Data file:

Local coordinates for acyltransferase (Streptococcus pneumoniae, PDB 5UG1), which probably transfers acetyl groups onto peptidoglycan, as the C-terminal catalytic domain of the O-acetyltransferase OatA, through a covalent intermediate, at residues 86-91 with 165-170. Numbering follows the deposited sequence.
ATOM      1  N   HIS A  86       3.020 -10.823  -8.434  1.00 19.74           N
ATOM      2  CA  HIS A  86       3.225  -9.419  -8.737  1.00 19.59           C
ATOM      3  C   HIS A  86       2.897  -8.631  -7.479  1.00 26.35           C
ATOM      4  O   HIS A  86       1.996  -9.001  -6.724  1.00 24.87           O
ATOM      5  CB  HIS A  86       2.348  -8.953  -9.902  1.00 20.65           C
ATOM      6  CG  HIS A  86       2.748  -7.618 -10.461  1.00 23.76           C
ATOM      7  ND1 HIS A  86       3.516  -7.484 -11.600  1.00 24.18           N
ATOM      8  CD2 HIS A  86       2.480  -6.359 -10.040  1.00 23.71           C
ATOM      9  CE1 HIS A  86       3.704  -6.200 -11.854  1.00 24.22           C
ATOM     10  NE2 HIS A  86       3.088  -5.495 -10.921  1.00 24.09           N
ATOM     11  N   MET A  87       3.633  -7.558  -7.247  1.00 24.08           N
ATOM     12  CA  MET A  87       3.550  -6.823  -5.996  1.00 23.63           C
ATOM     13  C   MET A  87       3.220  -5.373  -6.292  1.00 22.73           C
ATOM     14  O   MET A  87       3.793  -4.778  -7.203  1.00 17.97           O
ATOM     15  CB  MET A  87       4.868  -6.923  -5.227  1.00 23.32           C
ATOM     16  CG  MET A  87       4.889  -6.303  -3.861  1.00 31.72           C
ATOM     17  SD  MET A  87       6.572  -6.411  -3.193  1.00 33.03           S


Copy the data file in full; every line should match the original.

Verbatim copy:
Local coordinates for acyltransferase (Streptococcus pneumoniae, PDB 5UG1), which probably transfers acetyl groups onto peptidoglycan, as the C-terminal catalytic domain of the O-acetyltransferase OatA, through a covalent intermediate, at residues 86-91 with 165-170. Numbering follows the deposited sequence.
ATOM      1  N   HIS A  86       3.020 -10.823  -8.434  1.00 19.74           N
ATOM      2  CA  HIS A  86       3.225  -9.419  -8.737  1.00 19.59           C
ATOM      3  C   HIS A  86       2.897  -8.631  -7.479  1.00 26.35           C
ATOM      4  O   HIS A  86       1.996  -9.001  -6.724  1.00 24.87           O
ATOM      5  CB  HIS A  86       2.348  -8.953  -9.902  1.00 20.65           C
ATOM      6  CG  HIS A  86       2.748  -7.618 -10.461  1.00 23.76           C
ATOM      7  ND1 HIS A  86       3.516  -7.484 -11.600  1.00 24.18           N
ATOM      8  CD2 HIS A  86       2.480  -6.359 -10.040  1.00 23.71           C
ATOM      9  CE1 HIS A  86       3.704  -6.200 -11.854  1.00 24.22           C
ATOM     10  NE2 HIS A  86       3.088  -5.495 -10.921  1.00 24.09           N
ATOM     11  N   MET A  87       3.633  -7.558  -7.247  1.00 24.08           N
ATOM     12  CA  MET A  87       3.550  -6.823  -5.996  1.00 23.63           C
ATOM     13  C   MET A  87       3.220  -5.373  -6.292  1.00 22.73           C
ATOM     14  O   MET A  87       3.793  -4.778  -7.203  1.00 17.97           O
ATOM     15  CB  MET A  87       4.868  -6.923  -5.227  1.00 23.32           C
ATOM     16  CG  MET A  87       4.889  -6.303  -3.861  1.00 31.72           C
ATOM     17  SD  MET A  87       6.572  -6.411  -3.193  1.00 33.03           S